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I can't wait for the James Webb deep field, that is going to be something. I really wish our government would invest more money into NASA, I understand the reasoning for the budget cuts, but its one of the greatest opportunities for technological development in this country. Space X and Googles first enterprise upon receiving the corporate go ahead was to develop plans for space mining. That's a great opportunity, but its not conducted with the same vision of curiosity. Granted we will learn a lot from the new fiscal backing of Corporate space programs, the theoretical research will not be emphasized. I am also afraid of the privatization of information for capital gain. It's relative to the genome race in the potential danger of patented knowledge. I believe that Musk wouldn't try to pull something like that, mostly because of his philanthropic contributions to Science education, but he is not going to be alone at the head if manned operations for long, and that's when I begin to worry.
Yep, I agree well said
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Old 02-24-2013, 08:02 PM   #84
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Quote:
Originally Posted by Cito Pelon View Post
True. One star among all those billions of lights is a star. All the rest visible to the naked eye are galaxies. It's awesome to me.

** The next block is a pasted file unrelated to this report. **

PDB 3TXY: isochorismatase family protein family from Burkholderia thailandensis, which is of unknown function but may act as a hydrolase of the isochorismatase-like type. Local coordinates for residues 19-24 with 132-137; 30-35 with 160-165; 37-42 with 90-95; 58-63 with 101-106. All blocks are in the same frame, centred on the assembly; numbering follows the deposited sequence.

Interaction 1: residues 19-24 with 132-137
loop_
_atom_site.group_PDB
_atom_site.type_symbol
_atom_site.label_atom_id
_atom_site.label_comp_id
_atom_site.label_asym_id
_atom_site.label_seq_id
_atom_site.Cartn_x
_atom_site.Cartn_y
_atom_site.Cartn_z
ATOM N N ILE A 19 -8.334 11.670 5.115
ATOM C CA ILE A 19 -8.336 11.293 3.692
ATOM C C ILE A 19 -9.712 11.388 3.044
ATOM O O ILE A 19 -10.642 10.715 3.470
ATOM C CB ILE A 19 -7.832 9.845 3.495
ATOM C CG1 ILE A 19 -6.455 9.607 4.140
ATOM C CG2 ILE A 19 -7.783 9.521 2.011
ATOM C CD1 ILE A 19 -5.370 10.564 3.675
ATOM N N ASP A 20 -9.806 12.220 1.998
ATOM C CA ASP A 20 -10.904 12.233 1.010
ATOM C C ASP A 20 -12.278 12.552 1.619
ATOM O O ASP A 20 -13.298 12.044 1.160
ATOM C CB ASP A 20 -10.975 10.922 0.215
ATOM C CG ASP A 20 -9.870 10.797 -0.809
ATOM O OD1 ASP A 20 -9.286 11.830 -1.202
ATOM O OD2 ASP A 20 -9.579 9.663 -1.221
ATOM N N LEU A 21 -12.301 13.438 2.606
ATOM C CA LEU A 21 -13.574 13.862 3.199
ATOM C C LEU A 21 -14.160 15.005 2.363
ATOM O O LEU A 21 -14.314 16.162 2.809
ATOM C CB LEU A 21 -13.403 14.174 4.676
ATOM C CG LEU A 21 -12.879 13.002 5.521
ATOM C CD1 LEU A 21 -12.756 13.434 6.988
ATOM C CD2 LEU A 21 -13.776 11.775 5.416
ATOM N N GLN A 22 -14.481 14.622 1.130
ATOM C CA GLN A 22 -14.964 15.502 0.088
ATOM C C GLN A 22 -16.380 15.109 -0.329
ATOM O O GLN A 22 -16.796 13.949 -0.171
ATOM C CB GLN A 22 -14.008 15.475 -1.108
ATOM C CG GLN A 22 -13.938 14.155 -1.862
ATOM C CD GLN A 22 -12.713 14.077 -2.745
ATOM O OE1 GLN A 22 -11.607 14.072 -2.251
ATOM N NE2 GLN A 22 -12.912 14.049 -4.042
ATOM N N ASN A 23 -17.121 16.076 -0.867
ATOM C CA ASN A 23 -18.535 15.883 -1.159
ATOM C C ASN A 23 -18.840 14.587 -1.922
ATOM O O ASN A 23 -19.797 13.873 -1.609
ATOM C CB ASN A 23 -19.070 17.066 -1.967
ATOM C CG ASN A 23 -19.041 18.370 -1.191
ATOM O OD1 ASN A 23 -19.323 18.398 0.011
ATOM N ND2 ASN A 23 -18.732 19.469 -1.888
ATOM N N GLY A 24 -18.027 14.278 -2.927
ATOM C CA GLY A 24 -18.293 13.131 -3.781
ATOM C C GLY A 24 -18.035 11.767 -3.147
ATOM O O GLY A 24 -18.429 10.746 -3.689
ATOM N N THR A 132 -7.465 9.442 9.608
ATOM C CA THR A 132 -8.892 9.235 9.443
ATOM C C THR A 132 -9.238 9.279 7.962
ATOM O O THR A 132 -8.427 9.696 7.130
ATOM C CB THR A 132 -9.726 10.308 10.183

Except for the Milky Way, of course. The Milky Way is our own galaxy, hence it's so prominent.

It's so prominent because we are way out on one of the Milky Way's spiral arms, way out there on the spiral arm, that's why the Milky Way moves across the sky from season to season, we rotate around it. Awesome we're just a tiny speck on a spiral arm of one galaxy among billions of galaxies.

EDIT: We don't rotate around the Milky Way, it's the rotation of the Earth that makes it look that way. We're just way out on one of the spiral arms of the Milky Way galaxy.
Dude I know. I don't find anything more fascinating than the universe. Growing up through elementary school we took a lot of field trips to the planetarium. There are also a ton of observatories down here in AZ. The one in Flagstaff is pretty awesome.